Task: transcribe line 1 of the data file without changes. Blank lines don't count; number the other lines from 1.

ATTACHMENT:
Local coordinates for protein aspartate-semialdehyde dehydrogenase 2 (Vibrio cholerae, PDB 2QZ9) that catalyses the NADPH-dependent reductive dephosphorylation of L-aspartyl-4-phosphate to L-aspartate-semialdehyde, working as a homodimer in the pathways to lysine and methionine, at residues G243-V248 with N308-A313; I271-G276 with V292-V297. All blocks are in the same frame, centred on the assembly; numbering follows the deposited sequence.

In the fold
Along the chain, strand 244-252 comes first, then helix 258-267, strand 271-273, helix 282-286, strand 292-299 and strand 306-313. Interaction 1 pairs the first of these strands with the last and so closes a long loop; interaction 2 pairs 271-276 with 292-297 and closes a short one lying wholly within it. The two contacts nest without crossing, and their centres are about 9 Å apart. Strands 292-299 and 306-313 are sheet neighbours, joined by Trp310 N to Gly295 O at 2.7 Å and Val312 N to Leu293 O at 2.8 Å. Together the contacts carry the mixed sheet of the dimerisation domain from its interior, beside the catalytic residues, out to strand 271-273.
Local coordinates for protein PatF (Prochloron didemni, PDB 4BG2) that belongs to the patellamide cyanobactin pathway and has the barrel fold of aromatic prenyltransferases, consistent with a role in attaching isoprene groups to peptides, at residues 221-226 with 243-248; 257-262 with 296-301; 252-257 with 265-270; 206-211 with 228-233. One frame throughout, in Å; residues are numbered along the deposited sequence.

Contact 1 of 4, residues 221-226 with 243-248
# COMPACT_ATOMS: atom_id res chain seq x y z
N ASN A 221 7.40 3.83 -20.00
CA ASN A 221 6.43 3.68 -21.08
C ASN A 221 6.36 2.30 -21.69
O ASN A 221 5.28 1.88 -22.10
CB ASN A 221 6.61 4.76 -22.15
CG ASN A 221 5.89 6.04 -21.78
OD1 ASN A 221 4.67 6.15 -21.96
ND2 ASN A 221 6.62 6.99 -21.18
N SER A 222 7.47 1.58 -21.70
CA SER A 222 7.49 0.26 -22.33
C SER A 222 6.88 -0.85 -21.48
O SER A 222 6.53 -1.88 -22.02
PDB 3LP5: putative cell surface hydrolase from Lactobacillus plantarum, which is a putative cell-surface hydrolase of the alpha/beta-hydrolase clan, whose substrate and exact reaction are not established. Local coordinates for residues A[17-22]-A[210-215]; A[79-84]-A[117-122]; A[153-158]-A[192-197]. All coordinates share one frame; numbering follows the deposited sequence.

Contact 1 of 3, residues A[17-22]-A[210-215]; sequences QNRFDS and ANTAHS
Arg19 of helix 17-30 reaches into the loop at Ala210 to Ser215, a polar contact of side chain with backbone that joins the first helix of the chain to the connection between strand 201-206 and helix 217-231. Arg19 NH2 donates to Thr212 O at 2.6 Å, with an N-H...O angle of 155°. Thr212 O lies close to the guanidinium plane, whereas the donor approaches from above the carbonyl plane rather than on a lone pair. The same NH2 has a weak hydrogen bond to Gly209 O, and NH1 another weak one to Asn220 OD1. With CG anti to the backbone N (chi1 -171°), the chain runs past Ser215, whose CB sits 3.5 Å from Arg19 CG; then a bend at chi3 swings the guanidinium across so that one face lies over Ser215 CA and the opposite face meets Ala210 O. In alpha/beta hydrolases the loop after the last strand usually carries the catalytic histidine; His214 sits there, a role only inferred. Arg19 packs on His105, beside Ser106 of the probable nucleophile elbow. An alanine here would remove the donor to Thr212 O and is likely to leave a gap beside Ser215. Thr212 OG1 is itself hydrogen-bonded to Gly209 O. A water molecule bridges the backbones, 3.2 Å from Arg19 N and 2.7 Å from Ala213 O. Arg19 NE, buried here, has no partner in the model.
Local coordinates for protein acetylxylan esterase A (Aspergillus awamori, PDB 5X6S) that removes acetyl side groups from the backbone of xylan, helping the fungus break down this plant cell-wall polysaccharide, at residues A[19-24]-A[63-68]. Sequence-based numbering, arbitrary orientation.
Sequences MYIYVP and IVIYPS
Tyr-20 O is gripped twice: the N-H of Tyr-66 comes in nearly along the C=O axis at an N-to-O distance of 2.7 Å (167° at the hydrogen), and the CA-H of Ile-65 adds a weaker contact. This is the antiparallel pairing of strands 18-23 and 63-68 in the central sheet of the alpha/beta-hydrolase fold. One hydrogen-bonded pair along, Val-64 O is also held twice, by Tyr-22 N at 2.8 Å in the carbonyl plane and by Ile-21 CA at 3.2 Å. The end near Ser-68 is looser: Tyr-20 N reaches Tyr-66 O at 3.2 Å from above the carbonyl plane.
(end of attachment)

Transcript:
Local coordinates for protein aspartate-semialdehyde dehydrogenase 2 (Vibrio cholerae, PDB 2QZ9) that catalyses the NADPH-dependent reductive dephosphorylation of L-aspartyl-4-phosphate to L-aspartate-semialdehyde, working as a homodimer in the pathways to lysine and methionine, at residues G243-V248 with N308-A313; I271-G276 with V292-V297. All blocks are in the same frame, centred on the assembly; numbering follows the deposited sequence.